He was a leopard we hardly ever saw, and it was usually only his rasping call emanating from a deep drainage line that alerted us to his presence. If we hardly ever saw him, how could we (or at least, I) feel such a connection to him? The Mashaba female I have viewed regularly for six years, since she was newly independent. The Nkoveni female I have been viewing since she was barely 24 hours old. Yet it was the 4:4 male, one of Londolozi’s most elusive and shy individuals, that I felt the greatest affinity towards.

44 Plaque Rock

Plaque Rock; an iconic site on Londolozi to view a leopard. A more perfect spot for a leopard like the 4:4 male to be viewed I cannot imagine…

I guess in some ways he served to remind us of the wildest elements of old Africa; an Africa devoid of human presence. His reluctance to be viewed only added to his allure as an enigmatic animal, and whilst other leopards on Londolozi have had their lives recorded in journals and in media throughout the world, the 4:4 male is destined to always occupy a space in the shadow area of the Leopards of Londolozi.

Despite hardly being viewed, he will be sorely missed.


The discussion as to what happens now, with a huge blank space to be filled in on the map by other males who will be contesting the rights to his territory, I will leave for another day.

What we have done for ourselves alone dies with us; what we have done for others and the world remains and is immortal – Albert Pike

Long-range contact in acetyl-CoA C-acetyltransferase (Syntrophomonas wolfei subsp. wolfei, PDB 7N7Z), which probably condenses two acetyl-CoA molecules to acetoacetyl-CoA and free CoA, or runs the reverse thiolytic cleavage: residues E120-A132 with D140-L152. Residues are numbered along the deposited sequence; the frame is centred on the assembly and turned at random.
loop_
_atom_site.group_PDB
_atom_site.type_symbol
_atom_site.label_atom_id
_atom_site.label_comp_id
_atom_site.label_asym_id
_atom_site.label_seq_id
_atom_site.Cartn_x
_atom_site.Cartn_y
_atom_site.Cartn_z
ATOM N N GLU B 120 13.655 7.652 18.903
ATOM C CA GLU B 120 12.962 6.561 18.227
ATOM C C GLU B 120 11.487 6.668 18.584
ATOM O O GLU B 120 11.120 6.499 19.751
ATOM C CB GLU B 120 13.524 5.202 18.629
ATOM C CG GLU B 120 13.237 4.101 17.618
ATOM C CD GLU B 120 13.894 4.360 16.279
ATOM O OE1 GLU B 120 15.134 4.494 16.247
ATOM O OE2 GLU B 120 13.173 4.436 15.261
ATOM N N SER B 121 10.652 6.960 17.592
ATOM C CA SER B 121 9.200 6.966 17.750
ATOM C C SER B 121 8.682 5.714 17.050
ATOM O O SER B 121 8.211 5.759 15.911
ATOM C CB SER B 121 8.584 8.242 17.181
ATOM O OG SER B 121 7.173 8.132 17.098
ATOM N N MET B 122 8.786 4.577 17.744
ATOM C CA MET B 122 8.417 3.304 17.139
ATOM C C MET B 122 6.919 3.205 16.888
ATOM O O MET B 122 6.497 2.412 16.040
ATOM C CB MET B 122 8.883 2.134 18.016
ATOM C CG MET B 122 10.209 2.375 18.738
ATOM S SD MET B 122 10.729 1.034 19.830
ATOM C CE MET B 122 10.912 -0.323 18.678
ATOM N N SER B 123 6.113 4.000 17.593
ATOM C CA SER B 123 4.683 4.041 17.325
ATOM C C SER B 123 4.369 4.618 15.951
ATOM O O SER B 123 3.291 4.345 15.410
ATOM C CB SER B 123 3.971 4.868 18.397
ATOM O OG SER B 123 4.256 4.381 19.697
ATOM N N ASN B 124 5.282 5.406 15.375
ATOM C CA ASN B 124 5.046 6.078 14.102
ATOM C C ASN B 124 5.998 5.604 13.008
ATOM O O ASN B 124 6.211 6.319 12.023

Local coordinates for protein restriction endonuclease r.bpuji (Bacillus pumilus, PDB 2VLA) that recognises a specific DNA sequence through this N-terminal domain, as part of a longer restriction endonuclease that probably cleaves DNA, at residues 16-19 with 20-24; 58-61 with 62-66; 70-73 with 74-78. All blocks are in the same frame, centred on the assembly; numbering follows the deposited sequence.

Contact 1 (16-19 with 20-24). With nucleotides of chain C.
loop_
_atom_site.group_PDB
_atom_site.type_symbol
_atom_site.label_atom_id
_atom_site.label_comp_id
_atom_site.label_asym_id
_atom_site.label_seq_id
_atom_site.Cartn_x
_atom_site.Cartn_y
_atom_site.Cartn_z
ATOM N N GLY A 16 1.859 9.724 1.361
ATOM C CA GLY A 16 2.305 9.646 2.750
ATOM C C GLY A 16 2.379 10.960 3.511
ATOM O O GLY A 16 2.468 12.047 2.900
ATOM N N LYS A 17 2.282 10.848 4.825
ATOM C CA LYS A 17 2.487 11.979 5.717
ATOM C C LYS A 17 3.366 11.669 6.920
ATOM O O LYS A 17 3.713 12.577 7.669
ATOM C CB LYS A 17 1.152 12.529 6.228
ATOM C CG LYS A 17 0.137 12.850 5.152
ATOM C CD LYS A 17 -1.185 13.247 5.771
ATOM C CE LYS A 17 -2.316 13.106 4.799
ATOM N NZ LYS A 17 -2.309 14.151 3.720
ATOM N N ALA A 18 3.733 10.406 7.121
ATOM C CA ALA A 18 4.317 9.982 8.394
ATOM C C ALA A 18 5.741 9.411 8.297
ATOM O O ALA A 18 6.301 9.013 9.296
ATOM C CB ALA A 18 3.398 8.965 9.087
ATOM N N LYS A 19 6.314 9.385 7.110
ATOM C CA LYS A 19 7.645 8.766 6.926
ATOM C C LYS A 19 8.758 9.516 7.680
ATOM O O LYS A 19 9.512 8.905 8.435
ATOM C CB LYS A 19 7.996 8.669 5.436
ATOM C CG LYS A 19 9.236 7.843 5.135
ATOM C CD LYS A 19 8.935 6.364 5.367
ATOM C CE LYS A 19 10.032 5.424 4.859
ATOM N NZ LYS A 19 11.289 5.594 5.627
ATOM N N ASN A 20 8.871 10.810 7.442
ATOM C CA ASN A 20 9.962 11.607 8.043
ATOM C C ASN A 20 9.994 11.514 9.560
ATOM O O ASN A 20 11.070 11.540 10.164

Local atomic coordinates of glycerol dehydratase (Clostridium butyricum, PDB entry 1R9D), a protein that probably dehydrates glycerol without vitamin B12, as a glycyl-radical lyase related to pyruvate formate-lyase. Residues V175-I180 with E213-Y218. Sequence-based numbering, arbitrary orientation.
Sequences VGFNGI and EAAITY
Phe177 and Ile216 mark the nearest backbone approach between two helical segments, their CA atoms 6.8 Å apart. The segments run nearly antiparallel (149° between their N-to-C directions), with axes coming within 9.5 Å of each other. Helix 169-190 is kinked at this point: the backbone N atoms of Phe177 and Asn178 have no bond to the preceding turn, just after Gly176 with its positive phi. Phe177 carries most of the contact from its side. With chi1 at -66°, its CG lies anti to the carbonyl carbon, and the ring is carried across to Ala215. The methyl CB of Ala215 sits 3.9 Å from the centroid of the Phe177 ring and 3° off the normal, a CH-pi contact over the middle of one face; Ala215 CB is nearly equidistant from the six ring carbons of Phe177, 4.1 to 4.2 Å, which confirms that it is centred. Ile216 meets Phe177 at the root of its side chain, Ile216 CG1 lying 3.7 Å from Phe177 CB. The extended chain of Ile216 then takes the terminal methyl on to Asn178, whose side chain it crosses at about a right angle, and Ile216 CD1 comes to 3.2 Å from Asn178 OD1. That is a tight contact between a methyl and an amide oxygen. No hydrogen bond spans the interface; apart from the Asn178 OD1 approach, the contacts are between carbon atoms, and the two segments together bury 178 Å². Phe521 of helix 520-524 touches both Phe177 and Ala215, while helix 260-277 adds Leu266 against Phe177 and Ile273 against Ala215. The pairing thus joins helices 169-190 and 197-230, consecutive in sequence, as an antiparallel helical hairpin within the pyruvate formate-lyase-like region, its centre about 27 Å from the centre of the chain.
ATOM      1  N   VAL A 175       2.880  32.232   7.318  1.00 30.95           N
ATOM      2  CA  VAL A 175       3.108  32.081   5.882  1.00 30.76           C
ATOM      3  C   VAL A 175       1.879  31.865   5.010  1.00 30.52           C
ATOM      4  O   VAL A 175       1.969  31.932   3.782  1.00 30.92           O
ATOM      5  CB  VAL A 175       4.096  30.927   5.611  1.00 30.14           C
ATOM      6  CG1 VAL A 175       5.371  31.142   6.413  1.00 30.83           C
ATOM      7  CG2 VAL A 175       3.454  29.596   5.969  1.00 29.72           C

The 4:4 male’s life was for him alone. Fathering cubs, defending territory, hunting, all the things that make up the life of a male leopard.

What he has done for others, and by ‘others’ I mean those of us lucky enough to have viewed him – as oblivious as he may have been to the impact he was having – was to remind us of the true beauty of his species. The iconic elusiveness that defines quintessential Africa for so many. The Africa still shrouded in mystery.

Track by track, call by call and sighting by sighting, the 4:4 male, more than any other leopard during its tenure at Londolozi, served to feed our imaginations as few others have done before him, or likely will again…

Filed under Leopards Wildlife

About the Author

James Tyrrell

Photographic Guide/Media Team

James had hardly touched a camera when he came to Londolozi, but his writing skills were well developed, and he was quickly snapped up by the Londolozi blog team as a result. An environment rich in photographers helped him develop the photographic skills ...

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on An Obituary for an Unknown Entity